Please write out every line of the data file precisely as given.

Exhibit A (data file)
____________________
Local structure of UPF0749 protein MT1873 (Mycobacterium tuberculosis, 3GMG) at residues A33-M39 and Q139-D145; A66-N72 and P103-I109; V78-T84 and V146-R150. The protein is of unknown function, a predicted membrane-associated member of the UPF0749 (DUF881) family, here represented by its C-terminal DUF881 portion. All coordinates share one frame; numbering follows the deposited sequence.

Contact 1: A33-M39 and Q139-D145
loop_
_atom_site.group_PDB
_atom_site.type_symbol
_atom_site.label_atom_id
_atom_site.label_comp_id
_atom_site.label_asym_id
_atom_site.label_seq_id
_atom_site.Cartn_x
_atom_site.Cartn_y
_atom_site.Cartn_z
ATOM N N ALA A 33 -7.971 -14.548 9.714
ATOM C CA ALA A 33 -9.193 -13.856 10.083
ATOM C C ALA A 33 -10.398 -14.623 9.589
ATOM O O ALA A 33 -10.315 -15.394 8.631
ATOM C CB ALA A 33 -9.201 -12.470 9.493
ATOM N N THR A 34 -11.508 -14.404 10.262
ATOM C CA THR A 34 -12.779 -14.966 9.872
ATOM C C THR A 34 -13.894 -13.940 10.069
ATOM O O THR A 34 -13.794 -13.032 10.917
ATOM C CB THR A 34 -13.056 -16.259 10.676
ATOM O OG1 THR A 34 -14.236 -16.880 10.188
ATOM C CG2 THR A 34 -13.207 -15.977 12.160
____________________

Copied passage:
Local structure of UPF0749 protein MT1873 (Mycobacterium tuberculosis, 3GMG) at residues A33-M39 and Q139-D145; A66-N72 and P103-I109; V78-T84 and V146-R150. The protein is of unknown function, a predicted membrane-associated member of the UPF0749 (DUF881) family, here represented by its C-terminal DUF881 portion. All coordinates share one frame; numbering follows the deposited sequence.

Contact 1: A33-M39 and Q139-D145
loop_
_atom_site.group_PDB
_atom_site.type_symbol
_atom_site.label_atom_id
_atom_site.label_comp_id
_atom_site.label_asym_id
_atom_site.label_seq_id
_atom_site.Cartn_x
_atom_site.Cartn_y
_atom_site.Cartn_z
ATOM N N ALA A 33 -7.971 -14.548 9.714
ATOM C CA ALA A 33 -9.193 -13.856 10.083
ATOM C C ALA A 33 -10.398 -14.623 9.589
ATOM O O ALA A 33 -10.315 -15.394 8.631
ATOM C CB ALA A 33 -9.201 -12.470 9.493
ATOM N N THR A 34 -11.508 -14.404 10.262
ATOM C CA THR A 34 -12.779 -14.966 9.872
ATOM C C THR A 34 -13.894 -13.940 10.069
ATOM O O THR A 34 -13.794 -13.032 10.917
ATOM C CB THR A 34 -13.056 -16.259 10.676
ATOM O OG1 THR A 34 -14.236 -16.880 10.188
ATOM C CG2 THR A 34 -13.207 -15.977 12.160